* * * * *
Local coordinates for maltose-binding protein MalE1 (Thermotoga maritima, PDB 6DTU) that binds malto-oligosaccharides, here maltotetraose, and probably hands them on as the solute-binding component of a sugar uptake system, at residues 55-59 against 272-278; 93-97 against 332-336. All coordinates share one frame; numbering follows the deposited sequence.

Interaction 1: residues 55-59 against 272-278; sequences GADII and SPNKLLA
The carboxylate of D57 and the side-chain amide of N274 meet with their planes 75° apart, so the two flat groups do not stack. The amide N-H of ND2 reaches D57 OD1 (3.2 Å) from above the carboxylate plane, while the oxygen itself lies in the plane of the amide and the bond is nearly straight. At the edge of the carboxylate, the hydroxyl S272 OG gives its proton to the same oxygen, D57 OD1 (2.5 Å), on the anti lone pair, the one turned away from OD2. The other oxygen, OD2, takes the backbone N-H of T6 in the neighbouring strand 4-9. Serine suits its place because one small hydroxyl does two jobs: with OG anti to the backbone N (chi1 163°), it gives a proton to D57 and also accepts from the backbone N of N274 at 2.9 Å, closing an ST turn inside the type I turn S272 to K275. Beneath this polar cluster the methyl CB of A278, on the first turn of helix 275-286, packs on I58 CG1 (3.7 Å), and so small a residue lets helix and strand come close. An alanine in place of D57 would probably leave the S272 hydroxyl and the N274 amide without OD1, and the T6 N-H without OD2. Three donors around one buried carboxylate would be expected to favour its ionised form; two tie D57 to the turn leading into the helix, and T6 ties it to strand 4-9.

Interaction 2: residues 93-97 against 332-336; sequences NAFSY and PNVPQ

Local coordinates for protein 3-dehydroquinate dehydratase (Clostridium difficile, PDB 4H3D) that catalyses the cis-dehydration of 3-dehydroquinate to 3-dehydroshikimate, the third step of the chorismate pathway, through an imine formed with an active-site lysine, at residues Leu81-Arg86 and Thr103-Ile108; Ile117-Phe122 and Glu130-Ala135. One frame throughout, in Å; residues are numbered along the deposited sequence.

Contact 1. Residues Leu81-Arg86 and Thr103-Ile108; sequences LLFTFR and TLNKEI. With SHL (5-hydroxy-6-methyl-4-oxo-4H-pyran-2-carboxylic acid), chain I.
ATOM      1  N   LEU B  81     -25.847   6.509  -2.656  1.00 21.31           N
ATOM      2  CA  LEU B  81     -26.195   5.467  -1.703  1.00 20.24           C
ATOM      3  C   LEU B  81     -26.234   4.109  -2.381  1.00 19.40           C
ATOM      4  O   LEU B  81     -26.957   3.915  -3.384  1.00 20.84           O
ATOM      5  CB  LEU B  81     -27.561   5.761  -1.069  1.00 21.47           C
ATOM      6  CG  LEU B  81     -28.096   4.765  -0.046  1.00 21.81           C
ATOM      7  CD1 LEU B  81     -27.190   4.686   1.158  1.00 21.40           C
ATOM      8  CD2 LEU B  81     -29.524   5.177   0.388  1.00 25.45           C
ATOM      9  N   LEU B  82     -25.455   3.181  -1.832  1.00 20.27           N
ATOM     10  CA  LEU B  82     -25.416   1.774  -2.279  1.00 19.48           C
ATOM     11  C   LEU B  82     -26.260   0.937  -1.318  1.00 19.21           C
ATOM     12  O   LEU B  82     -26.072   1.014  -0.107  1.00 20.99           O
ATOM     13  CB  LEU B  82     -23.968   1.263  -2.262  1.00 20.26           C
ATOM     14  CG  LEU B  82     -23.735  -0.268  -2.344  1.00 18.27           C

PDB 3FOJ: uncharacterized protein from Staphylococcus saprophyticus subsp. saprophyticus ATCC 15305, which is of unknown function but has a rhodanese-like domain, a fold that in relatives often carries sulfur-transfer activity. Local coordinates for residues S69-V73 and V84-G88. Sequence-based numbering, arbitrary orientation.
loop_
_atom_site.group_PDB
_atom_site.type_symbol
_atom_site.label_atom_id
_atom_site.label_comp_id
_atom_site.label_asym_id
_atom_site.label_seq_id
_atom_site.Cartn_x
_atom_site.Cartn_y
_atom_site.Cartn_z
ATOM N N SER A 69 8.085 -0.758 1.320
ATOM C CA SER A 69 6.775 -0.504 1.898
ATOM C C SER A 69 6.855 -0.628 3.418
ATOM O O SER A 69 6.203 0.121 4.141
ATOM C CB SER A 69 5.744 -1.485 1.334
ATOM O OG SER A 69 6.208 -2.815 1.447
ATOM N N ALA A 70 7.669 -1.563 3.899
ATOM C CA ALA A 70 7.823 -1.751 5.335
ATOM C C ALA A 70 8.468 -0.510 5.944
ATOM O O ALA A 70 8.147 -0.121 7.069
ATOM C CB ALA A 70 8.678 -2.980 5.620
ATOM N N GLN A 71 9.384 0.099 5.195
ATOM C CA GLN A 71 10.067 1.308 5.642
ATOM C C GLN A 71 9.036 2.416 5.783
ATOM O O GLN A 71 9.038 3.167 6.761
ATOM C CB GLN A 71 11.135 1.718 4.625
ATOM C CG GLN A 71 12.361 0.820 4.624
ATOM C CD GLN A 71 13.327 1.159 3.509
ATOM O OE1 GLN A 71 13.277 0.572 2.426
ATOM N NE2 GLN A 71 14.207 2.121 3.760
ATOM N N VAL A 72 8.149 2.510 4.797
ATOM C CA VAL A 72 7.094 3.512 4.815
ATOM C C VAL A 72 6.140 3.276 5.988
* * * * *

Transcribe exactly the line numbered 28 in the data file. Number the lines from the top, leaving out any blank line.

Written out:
_atom_site.label_seq_id